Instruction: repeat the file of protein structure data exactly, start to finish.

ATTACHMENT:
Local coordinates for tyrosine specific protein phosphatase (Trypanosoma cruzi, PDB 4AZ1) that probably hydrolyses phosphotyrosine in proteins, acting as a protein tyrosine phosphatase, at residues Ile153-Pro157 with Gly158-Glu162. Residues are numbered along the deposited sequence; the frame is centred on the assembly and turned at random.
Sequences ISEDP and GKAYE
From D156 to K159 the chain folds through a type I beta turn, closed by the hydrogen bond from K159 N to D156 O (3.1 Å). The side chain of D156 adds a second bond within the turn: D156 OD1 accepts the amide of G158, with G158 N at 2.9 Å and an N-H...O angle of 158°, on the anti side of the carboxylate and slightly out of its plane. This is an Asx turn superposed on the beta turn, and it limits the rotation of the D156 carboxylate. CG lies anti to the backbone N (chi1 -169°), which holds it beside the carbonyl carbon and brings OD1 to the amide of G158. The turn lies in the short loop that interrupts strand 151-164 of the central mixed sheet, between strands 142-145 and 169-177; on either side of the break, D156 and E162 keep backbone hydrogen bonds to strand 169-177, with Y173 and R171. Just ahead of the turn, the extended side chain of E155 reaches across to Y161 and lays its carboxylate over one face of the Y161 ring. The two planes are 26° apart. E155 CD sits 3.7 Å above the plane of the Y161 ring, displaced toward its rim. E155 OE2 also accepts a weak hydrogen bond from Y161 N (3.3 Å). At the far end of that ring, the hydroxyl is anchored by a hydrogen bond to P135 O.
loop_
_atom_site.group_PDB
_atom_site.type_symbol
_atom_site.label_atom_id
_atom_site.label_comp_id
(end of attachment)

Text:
Local coordinates for tyrosine specific protein phosphatase (Trypanosoma cruzi, PDB 4AZ1) that probably hydrolyses phosphotyrosine in proteins, acting as a protein tyrosine phosphatase, at residues Ile153-Pro157 with Gly158-Glu162. Residues are numbered along the deposited sequence; the frame is centred on the assembly and turned at random.
Sequences ISEDP and GKAYE
From D156 to K159 the chain folds through a type I beta turn, closed by the hydrogen bond from K159 N to D156 O (3.1 Å). The side chain of D156 adds a second bond within the turn: D156 OD1 accepts the amide of G158, with G158 N at 2.9 Å and an N-H...O angle of 158°, on the anti side of the carboxylate and slightly out of its plane. This is an Asx turn superposed on the beta turn, and it limits the rotation of the D156 carboxylate. CG lies anti to the backbone N (chi1 -169°), which holds it beside the carbonyl carbon and brings OD1 to the amide of G158. The turn lies in the short loop that interrupts strand 151-164 of the central mixed sheet, between strands 142-145 and 169-177; on either side of the break, D156 and E162 keep backbone hydrogen bonds to strand 169-177, with Y173 and R171. Just ahead of the turn, the extended side chain of E155 reaches across to Y161 and lays its carboxylate over one face of the Y161 ring. The two planes are 26° apart. E155 CD sits 3.7 Å above the plane of the Y161 ring, displaced toward its rim. E155 OE2 also accepts a weak hydrogen bond from Y161 N (3.3 Å). At the far end of that ring, the hydroxyl is anchored by a hydrogen bond to P135 O.
loop_
_atom_site.group_PDB
_atom_site.type_symbol
_atom_site.label_atom_id
_atom_site.label_comp_id